The platform will work with Raspberry Pi 4B as well as 3B+ and 3A models. You will need a microSD card with at least 16GB free and there is a pre-made OS image which has much of the basic configuration done for us. In the examples shown by Surrogate.tv we saw Mario Kart Live, for the Nintendo Switch played live using a Raspberry Pi 4. To do this the video output of the Switch was captured via a $10 HDMI to USB capture card which Raspberry Pi OS believes is a webcam. To control the car an Adafruit Trinket is used to emulate a game controller, but this can easily be switched for the new Raspberry Pi Pico when used with CircuitPython.
An account is required to create a new game. Users control and configure game settings in the game dashboard. Here you can do things open the game to any players, or restrict the game to just your friends.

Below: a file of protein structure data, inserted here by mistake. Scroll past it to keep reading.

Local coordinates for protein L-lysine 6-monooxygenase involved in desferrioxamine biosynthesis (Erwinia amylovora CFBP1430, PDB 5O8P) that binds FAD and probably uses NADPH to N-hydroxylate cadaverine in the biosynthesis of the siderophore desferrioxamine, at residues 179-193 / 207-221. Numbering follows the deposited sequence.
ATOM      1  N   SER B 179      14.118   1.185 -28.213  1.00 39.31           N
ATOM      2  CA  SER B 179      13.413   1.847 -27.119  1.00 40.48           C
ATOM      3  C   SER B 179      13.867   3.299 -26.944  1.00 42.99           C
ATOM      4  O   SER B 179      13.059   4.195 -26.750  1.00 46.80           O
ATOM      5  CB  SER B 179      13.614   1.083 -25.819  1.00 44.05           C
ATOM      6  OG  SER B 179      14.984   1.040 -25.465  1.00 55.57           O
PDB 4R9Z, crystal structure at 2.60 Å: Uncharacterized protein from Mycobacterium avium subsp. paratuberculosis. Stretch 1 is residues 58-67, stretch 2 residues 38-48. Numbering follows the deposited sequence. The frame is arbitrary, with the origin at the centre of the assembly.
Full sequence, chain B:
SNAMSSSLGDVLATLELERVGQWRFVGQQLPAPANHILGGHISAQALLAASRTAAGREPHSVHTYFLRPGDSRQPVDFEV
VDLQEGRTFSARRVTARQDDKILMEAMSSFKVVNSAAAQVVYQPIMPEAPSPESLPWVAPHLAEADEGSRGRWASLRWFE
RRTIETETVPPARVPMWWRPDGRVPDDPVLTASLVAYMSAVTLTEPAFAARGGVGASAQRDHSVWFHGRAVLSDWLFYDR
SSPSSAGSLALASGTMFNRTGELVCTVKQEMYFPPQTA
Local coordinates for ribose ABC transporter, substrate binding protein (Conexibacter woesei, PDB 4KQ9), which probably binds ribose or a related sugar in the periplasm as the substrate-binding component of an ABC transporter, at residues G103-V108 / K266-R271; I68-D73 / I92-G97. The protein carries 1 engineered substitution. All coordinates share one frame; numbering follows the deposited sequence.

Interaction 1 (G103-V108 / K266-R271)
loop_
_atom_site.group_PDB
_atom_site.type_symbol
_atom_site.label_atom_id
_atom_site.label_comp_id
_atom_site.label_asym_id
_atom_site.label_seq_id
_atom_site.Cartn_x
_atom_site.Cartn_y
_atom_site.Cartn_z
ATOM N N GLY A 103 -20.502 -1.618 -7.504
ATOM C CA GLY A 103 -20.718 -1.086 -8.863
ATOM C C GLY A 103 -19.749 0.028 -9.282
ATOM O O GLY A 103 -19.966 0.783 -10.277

To set everything up, the SDK will need to be installed. Thankfully, the team has new devs more than covered with a thorough library of documentation on the Surrogate.TV website, walking you through the setup process.
Surrogate TV's Stan joined us earlier this week to break the whole process down in the latest episode of Pi Cast, our weekly Pi-themed podcast. You can check it out here:
Be sure to check out our list of Best Raspberry Pi Projects to see what else the maker community has been up to so far this year.
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Ash Hill is a Freelance News and Features Writer at Tom's Hardware US. She manages the Pi projects of the month and much of our daily Raspberry Pi reporting.